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How Can Floatation Help with PTSD?

22 October 2021, by i-sopod

Post Traumatic Stress Disorder (PTSD) is a psychiatric disorder which affects people who’ve been through a life-changing traumatic event. The condition often involves reminders of the event through flashbacks and nightmares, and can cause panic attacks, severe anxiety and difficulty sleeping.

While we know the main wellbeing benefits of float therapy, neuroscientists are still in the process of studying the results of floatation with brain scans, to really see the full extent of what floating can do for different mental conditions.

PTSD and the Military

When it comes to PTSD, most people think of the military, and for good reason. In the US, up to 87% of veterans have been exposed to traumatic, potentially life altering events.

Since 9/11, the number of US veterans who commit suicide is higher than the rate of soldiers dying at war, and a lot of that is a result of trauma related mental health conditions.

War veterans can experience PTSD symptoms for up to 50 years. At least 12.7% of US veterans are reported to have PTSD, and that’s only the ones who have been diagnosed. With avoidance of the trauma being very common, it’s expected that the real number of undiagnosed cases is in fact much higher.

I have been dealing with PTSD since coming back from Iraq in 2004.  I have found that floating has not only enabled me to deal and confront what caused the PTSD, but it has also helped me with other areas of my life. Brody Hawatt, US veteran

Back in 2017, the US Navy SEALs installed float tanks for their recruits, and since then the word has been spreading about the benefits, both for veterans and those still in service.

On a side note, the armed forces aren’t just floating for trauma and stress relief. One unexpected way the SEALs have been using floatation sessions is to improve language learning, as it’s proven to radically cut the time it takes for the brain learn new things. Now there’s food for thought…

How Does Floating Help?

PTSD is not just something that happens to war veterans – it can affect anyone who’s lived through a traumatic event.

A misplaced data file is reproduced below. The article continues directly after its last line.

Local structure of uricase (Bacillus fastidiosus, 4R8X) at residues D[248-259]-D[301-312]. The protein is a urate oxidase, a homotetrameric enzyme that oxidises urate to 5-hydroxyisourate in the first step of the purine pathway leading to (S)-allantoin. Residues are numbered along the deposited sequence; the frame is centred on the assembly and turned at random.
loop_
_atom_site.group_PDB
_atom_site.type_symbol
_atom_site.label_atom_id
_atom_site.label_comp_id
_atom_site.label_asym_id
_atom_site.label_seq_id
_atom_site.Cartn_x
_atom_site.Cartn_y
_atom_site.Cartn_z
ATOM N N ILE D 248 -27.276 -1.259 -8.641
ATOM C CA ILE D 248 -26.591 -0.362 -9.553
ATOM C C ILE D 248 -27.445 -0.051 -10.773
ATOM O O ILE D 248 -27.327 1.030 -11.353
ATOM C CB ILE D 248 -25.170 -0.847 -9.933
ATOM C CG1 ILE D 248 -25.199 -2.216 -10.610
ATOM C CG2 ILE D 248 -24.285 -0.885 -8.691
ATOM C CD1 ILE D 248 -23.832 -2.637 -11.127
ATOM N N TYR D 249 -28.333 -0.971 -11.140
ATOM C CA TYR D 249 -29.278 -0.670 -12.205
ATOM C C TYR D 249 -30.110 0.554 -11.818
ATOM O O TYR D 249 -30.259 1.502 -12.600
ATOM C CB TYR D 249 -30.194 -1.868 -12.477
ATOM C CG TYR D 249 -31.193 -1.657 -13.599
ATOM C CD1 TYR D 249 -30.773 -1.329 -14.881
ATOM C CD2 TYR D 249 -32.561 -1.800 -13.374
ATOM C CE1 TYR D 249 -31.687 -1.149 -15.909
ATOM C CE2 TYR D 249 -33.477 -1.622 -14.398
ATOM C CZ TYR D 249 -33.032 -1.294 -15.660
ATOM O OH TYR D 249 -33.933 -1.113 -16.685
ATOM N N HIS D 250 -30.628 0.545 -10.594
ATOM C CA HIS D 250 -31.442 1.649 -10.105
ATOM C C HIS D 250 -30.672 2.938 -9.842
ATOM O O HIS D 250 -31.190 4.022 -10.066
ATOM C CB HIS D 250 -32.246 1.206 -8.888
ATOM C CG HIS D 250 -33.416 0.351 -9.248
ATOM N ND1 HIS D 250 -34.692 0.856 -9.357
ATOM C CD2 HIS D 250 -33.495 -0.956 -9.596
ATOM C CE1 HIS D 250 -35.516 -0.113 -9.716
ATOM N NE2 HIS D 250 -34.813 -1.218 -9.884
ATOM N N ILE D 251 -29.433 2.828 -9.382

Usually, people with PTSD turn to talking therapy and mindfulness practices to work through the trauma and deal with the symptoms. These routes doesn’t always get to the core of the problem however; it turns out, thought-based therapies aren’t always enough.

This is because anxiety disorders (which include PTSD, Generalised Anxiety Disorder, Panic Disorder, Agoraphobia, Social Anxiety Disorder, and Major Depression) affect ancient parts of our biology, not just the brain. When you have PTSD or any other anxiety disorder, much of the trauma and tension gets stored in the body, so you need to go deeper into your physiology to really heal.

When in a float tank, you’re in an environment where all sensory stimulation from the outside world is removed. This activates the parasympathetic nervous system, which brings your body out of ‘fight or flight’ and into a ‘rest and digest’ state.

For someone suffering from PTSD, shifting from that survival mode of ‘fight or flight’ into a parasympathetic state is key to reducing the nightmares and night sweats, and improving your quality of sleep.

I’ve been diagnosed with PTSD and have been experiencing pretty severe chronic pain for the past 3 years. I tried for the longest time to go through the mainstream health system to get help but all I got was recommendations for CBT, talk therapy.etc. […] The only relief I have found is lying in a float tank which I now do 4x a week for 3 hrs. This is pretty much the only therapy which has been of any help in my journey of healing. Reddit user

Another reason why floatation is so effective is to do with a change in your brainwaves as you float. Floating frees up a lot of your brain circuitry as it puts the brain into a theta state. Theta brainwaves are related to healing: deepening your level of relaxation, boosting the immune system and more.